Yard Number 312, was named SAALE when launched on Wednesday, 21/04/1886 by Fairfield Govan , for Norddeutscher Lloyd Bremen.
Other names she bore were: PRINCESS (1921) - J.L.LUCKENBACH. Her last recorded name was MADISON (1923)
SAALE was scrapped on 1924
Ship Type: Passenger Cargo Vessel
Ship's Role: Transatlantic liner
Tonnage: 4967 grt
Length: 439.6 feet
Breadth: 48.1 feet
Norddeutscher Lloyd Bremen
1901 Luckenbach Transportation & Wrecking Co, New York
1919 luckenbach SS Co. Inc., NY
1922 Archibald M.Ostrom, NY
Additional Information: Maiden voyage from Bremen to Southampton and New York 18th August 1886
One of five of the company's ships damaged by the tragic New York fire of 1900
Following from Dictionary of Disasters at Sea
On the afternoon of Saturday, June 30th, 1900, five liners belonging to Norddeutscher Lloyd were lying alongside the company's wharf at Hoboken, New York, when there was an outbreak of fire which involved all five ships. They were the Saale, Bremen, Main, Phoenicia and Kaiser Wilhelm der Grosse, and the fire started with a bale of cotton which at the time was being handled by some German stevedores. A high wind was blowing and within a short time a stack of whisky barrels was on fire, setting fire to the nearby warehouses, which were light wooden structures.
Every effort was made to tow the liners into mid
stream, but the heat was so great that many men on the upper decks died from the effect of that alone. The Saale was cut adrift and grounded on Communipaw Flats. The Main, with about 150 men on board, was burned as she lay alongside the wharf. The Bremen was, at the time, entertaining a party of about 100 visitors, chiefly women and children. Sheets of flame fastened on the liner and within a short time she was in the same plight as her sister ships. In her case an explosion added to the terrors of the fire. She was eventually towed upstream, together with the Main, where after some hours the fires were extinguished. The Kaiser Wilhelm der Grosse managed to get free without the help of tugs.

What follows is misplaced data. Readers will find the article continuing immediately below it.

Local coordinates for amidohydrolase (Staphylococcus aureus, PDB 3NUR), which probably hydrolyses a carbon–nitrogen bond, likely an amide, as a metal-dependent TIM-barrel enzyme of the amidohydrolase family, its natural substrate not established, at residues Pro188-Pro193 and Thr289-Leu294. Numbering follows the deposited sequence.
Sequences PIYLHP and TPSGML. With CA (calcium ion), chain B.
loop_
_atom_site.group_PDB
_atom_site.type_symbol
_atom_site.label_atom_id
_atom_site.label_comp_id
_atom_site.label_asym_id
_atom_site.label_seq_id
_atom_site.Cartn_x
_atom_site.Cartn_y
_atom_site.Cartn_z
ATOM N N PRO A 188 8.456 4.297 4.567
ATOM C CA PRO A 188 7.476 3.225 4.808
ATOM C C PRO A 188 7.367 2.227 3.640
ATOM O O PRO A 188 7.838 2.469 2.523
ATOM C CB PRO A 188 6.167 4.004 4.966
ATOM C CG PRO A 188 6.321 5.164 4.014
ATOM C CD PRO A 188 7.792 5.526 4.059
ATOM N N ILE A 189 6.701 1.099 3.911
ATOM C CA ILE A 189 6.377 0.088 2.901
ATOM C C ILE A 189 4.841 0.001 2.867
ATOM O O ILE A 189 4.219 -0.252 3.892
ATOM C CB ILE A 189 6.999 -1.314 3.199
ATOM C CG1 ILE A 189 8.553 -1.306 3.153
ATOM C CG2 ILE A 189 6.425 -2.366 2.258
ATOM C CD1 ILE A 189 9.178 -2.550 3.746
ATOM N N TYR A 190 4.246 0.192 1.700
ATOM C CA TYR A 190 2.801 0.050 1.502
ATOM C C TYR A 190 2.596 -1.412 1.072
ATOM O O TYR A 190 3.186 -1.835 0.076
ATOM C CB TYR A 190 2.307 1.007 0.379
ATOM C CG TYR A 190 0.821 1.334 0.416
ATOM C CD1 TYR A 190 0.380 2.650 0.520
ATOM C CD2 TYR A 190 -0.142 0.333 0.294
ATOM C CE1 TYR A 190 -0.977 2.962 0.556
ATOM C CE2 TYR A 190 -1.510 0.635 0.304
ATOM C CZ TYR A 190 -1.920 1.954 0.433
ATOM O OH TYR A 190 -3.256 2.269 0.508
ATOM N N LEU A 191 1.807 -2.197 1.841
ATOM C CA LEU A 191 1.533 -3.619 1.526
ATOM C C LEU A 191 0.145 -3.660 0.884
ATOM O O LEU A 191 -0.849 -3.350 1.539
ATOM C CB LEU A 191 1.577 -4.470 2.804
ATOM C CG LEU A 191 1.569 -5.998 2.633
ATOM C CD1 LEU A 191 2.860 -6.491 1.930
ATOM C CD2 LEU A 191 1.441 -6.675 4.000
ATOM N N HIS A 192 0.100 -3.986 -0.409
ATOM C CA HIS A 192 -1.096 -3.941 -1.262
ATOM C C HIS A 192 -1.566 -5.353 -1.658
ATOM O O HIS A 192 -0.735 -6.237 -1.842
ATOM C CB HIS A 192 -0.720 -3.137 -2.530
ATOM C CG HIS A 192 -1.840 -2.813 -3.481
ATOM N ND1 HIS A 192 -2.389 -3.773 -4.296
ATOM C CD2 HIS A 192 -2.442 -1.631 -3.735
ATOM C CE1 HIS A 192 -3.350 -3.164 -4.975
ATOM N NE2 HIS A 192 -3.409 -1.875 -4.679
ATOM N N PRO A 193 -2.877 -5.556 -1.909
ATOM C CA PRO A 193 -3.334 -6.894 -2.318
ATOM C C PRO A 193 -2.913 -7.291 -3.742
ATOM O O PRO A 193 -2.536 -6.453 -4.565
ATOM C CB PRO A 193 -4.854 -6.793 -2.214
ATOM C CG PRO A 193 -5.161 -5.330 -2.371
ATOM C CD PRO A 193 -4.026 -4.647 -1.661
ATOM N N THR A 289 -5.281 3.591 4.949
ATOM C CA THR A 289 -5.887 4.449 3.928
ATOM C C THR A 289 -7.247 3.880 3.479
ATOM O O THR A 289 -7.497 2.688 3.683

So rapid was the conflagration that within nine minutes the whole frontage of the wharf, a quarter of a mile in length, was on fire. To prevent it spreading, the officials of the Hamburg
America company at the next wharf blew up their pier.
Many scores of people were trapped between decks and suffered an agonising death. On three ships, the Saale, Main and Bremen, there were 189 dead, while those on the other ships, and upon the wharf, added a considerable number to this total. The decks, piers and warehouses were burned out and damage estimated at over £2,000,000 was caused.
Broken up in Italy Q3/1924
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Previous update by Bruce Biddulph